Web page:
Best of the West

Ask any savvy traveler about Calabria, and chances are he or she will name Tropea — and for good reason. In the area around this western town, the sprawling beaches with turquoise waters have earned it the nickname “Coast of the Gods.” As Pino Laria notes, “many Italian beaches have dark volcanic sand, but these have a white sand that makes the water sparkle.” The cliff-top town allows visitors “to witness remains of the Middle Ages” in the form of cobblestone streets and stone palazzi.

“This town gets its name from the mythological monster Scylla, who guarded the Strait of Messina and menaced Odysseus as he sailed through,” says Pietro Barone. “Go to Chianalea, the ancient fishermen’s settlement where cars aren’t allowed and houses are built up to the sea.” The local specialty? Swordfish, or pesce spada. “They appear in May, when very strong currents attract the fish, and the season lasts until August,” says fisherman Fortunato Polistena. As soon as there’s a sighting, boats with tall watchtowers and harpoons rush out to sea (a technique pioneered by Phoenicians 2,500 years ago). Street carts and cafés here offer swordfish sandwiches, but the legendary version is at Lido Francesco: handmade ciabatta, swordfish, olive oil, lemon, parsley, tomatoes, and olives.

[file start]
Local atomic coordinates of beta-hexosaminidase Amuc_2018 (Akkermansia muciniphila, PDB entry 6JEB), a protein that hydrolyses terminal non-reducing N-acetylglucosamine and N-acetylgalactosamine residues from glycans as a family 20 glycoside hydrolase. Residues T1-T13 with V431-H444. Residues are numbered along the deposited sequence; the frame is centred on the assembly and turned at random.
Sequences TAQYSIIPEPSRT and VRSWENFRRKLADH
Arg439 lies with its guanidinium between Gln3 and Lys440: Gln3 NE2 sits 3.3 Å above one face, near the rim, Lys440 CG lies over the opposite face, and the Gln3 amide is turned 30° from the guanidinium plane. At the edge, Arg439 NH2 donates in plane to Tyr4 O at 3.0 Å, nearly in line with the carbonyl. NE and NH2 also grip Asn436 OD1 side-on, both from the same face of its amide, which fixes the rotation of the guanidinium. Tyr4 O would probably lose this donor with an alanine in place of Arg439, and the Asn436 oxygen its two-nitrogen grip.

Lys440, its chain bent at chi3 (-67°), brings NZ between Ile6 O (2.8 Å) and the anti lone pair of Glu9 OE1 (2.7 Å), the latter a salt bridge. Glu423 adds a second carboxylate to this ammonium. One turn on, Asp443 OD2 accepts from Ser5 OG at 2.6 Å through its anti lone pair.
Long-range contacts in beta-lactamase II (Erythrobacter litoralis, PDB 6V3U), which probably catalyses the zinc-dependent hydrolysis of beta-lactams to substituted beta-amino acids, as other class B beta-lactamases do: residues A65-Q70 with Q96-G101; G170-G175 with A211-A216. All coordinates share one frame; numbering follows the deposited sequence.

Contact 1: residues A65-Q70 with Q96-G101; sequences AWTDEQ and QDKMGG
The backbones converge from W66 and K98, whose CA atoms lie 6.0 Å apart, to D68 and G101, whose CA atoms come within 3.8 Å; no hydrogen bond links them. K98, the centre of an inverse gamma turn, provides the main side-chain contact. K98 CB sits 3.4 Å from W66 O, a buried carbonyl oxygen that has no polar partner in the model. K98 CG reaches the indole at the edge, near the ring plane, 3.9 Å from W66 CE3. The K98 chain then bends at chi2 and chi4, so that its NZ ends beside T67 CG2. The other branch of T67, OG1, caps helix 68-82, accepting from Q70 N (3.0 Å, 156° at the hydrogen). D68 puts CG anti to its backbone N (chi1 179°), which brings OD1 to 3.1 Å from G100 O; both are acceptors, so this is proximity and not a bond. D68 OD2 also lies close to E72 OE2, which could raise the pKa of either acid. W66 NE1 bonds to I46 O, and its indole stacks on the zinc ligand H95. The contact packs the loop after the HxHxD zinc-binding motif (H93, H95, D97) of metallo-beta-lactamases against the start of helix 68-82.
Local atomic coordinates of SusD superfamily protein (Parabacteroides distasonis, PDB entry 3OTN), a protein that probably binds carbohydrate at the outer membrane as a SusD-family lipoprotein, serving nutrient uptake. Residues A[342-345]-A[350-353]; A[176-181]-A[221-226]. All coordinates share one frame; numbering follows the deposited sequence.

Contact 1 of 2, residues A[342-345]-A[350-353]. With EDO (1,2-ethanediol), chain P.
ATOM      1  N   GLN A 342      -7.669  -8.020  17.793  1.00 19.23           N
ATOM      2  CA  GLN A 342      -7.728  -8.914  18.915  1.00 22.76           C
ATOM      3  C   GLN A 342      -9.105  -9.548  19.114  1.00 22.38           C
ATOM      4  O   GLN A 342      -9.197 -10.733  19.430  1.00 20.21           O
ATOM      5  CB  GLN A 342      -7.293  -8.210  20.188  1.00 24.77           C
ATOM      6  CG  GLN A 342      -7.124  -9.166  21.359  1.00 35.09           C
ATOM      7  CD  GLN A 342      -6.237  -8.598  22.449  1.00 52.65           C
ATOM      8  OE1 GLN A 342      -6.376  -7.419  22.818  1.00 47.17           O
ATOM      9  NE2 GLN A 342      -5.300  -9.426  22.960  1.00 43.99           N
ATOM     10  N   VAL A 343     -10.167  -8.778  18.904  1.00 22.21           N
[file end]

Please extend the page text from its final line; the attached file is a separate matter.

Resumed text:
“Tropea is a very small town,” says Laria, “and ‘small’ applies to everything the town is made of: narrow streets, little squares, local shops selling handmade items. It’s best to fully enjoy the sights on a walk; only then can you truly immerse yourself in the medieval atmosphere — not to mention the cliff-edge views that unfold to extraordinary scenery.”

1.Start at Piazza Ercole
This square just off the town’s main avenue is in the center of the city, says Laria. “Tropea’s origins date back to the mythical hero ­Hercules, who, after defeating two terrible giants, is said to have rested on this cliff — and some believe he subsequently dedicated the city to Juno, his nurse. The word nurse in ancient Greek ­translates to ‘Tropea.’”

2. Head two blocks northwest to Palazzo Toraldo
At this beautiful palace where a family of aristocrats once lived, you can see their emblem (a silver lion on a green background) on the ceiling.

3. Next, walk southeast to Maria Santissima di Romania
Dedicated to Tropea’s patron saint, ­Madonna of Romania, who protects the city from ­earthquakes and war, the city’s main cathedral contains two now-defused bombs from World War II that had been dropped by Allied forces, says Laria. “They’re on display in the entrance to the church.”

4. Stroll north (down to the bottom of the cliff and across Via Lungomare) to Madonna dell’Isola
This sixth-century Basilian monastery on a rock formation in the sea has become a symbol of the city, notes Laria, and its beautiful garden overlooks the sea.

5. Head back east and finish up at Spiaggia dell’Isola
From this small but beautiful beach, Laria says, “you can see the Madonna dell’Isola sanctuary, the town of Tropea on top of the cliffs, and La Grotta del Palombaro, a natural cave reachable only by water.”